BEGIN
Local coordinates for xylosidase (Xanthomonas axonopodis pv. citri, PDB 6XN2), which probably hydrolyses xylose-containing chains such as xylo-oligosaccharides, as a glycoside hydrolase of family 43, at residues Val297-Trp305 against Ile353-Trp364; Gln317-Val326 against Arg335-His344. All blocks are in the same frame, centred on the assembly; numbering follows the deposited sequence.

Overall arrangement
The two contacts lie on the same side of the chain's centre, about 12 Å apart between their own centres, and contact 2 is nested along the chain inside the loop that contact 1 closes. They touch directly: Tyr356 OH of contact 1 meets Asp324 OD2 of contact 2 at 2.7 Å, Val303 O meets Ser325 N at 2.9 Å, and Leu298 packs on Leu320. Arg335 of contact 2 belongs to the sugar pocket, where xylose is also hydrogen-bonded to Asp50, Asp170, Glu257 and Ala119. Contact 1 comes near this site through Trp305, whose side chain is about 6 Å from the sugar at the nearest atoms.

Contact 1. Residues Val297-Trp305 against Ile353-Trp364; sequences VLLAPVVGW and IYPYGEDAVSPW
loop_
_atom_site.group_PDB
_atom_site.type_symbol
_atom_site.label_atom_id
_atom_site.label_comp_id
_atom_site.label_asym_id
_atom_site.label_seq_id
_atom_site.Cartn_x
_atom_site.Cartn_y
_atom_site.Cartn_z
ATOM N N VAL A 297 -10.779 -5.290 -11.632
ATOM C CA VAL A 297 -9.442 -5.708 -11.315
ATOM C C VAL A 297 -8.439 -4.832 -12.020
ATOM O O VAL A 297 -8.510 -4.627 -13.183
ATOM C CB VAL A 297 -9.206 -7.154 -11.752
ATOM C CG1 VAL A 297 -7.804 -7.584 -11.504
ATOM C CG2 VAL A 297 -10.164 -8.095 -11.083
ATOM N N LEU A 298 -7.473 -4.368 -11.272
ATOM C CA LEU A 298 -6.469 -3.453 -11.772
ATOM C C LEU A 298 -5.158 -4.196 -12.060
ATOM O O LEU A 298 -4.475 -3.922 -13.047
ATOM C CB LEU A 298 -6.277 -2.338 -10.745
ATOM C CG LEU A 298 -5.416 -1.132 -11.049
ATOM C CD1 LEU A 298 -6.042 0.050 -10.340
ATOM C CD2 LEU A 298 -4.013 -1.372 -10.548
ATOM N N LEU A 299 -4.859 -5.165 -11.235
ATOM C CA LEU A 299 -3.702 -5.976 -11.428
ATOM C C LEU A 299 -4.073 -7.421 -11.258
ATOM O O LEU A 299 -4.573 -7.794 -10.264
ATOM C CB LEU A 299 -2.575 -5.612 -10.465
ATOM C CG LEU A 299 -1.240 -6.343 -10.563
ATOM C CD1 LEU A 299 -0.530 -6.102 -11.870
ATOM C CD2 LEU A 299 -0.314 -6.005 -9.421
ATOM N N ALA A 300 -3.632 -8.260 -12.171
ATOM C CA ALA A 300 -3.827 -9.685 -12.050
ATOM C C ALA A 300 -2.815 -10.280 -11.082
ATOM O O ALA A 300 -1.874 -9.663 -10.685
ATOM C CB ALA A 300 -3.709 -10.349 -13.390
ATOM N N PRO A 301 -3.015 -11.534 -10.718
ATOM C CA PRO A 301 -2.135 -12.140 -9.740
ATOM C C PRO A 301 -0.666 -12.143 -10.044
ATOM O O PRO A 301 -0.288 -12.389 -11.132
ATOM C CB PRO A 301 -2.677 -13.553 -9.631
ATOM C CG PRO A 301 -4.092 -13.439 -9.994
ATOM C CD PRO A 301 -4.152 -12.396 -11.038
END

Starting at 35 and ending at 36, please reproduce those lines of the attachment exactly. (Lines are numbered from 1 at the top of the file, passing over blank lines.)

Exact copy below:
ATOM C CG LEU A 299 -1.240 -6.343 -10.563
ATOM C CD1 LEU A 299 -0.530 -6.102 -11.870